Standard Test Method for Distillation of Heavy Hydrocarbon Mixtures (Vacuum Potstill Method)
5.1 This test method is one of a number of tests conducted on heavy hydrocarbon mixtures to characterize these materials for a refiner or a purchaser. It provides an estimate of the yields of fractions of various boiling ranges.
5.2 The fractions made by this test method can be used alone or in combination with other fractions to produce samples for analytical studies and quality evaluations.
5.3 Residues to be used in the manufacture of asphalt can also be made but may not always be suitable. The long heat soaking that occurs in this test method may alter some of the properties.
Note 1: While the practice of reblending distillates with residue can be done to produce a lighter residue, it is not recommended because it produces blends with irregular properties.
5.4 Details of cutpoints must be mutually agreed upon before the test begins.
5.5 This is a complex procedure involving many interacting variables. It is most important that at the time of first use of a new apparatus, its components be checked as detailed in Annex A1 and Annex A2 and that the location of the vapor temperature sensor be verified as detailed in 6.5.3 and Fig. 1.
1.1 This test method covers the procedure for distillation of heavy hydrocarbon mixtures having initial boiling points greater than 150 °C (300 °F), such as heavy crude oils, petroleum distillates, residues, and synthetic mixtures. It employs a potstill with a low pressure drop entrainment separator operated under total takeoff conditions. Distillation conditions and equipment performance criteria are specified and typical apparatus is illustrated.
1.2 This test method details the procedures for the production of distillate fractions of standardized quality in the gas oil and lubricating oil range as well as the production of standard residue. In addition, it provides for the determination of standard distillation curves to the highest atmospheric equivalent temperature possible by conventional distillation.
1.3 The maximum achievable atmospheric equivalent temperature (AET) is dependent upon the heat tolerance of the charge. For most samples, a temperature up to 565 °C (1050 °F) can be attained. This maximum will be significantly lower for heat sensitive samples (for example, heavy residues) and might be somewhat higher for nonheat sensitive samples.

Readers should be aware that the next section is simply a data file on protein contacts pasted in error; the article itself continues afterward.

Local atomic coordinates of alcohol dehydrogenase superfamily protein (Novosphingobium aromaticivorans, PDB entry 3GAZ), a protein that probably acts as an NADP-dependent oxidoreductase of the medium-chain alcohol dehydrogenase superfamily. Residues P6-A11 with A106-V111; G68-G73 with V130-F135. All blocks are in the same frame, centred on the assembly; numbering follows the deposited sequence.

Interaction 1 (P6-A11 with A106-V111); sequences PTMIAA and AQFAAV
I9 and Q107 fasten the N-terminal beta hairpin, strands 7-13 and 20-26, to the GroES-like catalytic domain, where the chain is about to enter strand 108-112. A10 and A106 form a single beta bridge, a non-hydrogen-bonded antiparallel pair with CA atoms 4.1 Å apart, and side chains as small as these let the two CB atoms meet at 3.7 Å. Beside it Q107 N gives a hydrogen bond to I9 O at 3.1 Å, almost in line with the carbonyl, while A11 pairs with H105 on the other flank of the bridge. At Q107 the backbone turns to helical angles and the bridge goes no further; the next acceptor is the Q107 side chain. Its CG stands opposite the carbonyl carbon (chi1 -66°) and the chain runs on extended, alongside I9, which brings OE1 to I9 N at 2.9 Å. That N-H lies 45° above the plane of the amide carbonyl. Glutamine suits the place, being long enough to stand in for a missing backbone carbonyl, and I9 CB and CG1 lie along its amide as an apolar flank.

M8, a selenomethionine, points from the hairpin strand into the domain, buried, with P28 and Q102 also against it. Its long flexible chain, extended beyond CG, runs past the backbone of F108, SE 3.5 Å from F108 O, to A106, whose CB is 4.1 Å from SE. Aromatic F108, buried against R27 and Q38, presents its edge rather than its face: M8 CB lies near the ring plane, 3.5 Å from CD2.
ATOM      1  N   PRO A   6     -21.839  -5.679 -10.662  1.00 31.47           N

1.4 The recommended distillation method for crude oils up to cutpoint 400 °C (752 °F) AET is Test Method D2892. This test method can be used for heavy crude oils with initial boiling points greater than 150 °C (302 °F). However, distillation curves and fraction qualities obtained by these methods are not comparable.
1.5 This test method contains the following annexes:
1.5.1 Annex A1—Test Method for Determination of Temperature Response Time,
1.5.2 Annex A2—Practice for Calibration of Sensors,
1.5.3 Annex A3—Test Method for Dehydration of a Wet Sample of Oil,
1.5.4 Annex A4—Practice for Conversion of Observed Vapor Temperature to Atmospheric Equivalent Temperature (AET), and
1.5.5 Annex A5—Test Method for Determination of Wettage.
1.6 The values stated in SI units are to be regarded as standard. The values given in parentheses after SI units are provided for information only and are not considered standard.
1.7 This standard does not purport to address all of the safety concerns, if any, associated with its use. It is the responsibility of the user of this standard to establish appropriate safety, health, and environmental practices and determine the applicability of regulatory limitations prior to use. For specific warnings, see 22.214.171.124, 126.96.36.199, 6.9.3, 9.5, 9.7, and A188.8.131.52.
1.8 WARNING—Mercury has been designated by many regulatory agencies as a hazardous substance that can cause serious medical issues. Mercury, or its vapor, has been demonstrated to be hazardous to health and corrosive to materials. Use Caution when handling mercury and mercury-containing products. See the applicable product Safety Data Sheet (SDS) for additional information. The potential exists that selling mercury or mercury-containing products, or both, is prohibited by local or national law. Users must determine legality of sales in their location.
1.9 This international standard was developed in accordance with internationally recognized principles on standardization established in the Decision on Principles for the Development of International Standards, Guides and Recommendations issued by the World Trade Organization Technical Barriers to Trade (TBT) Committee.
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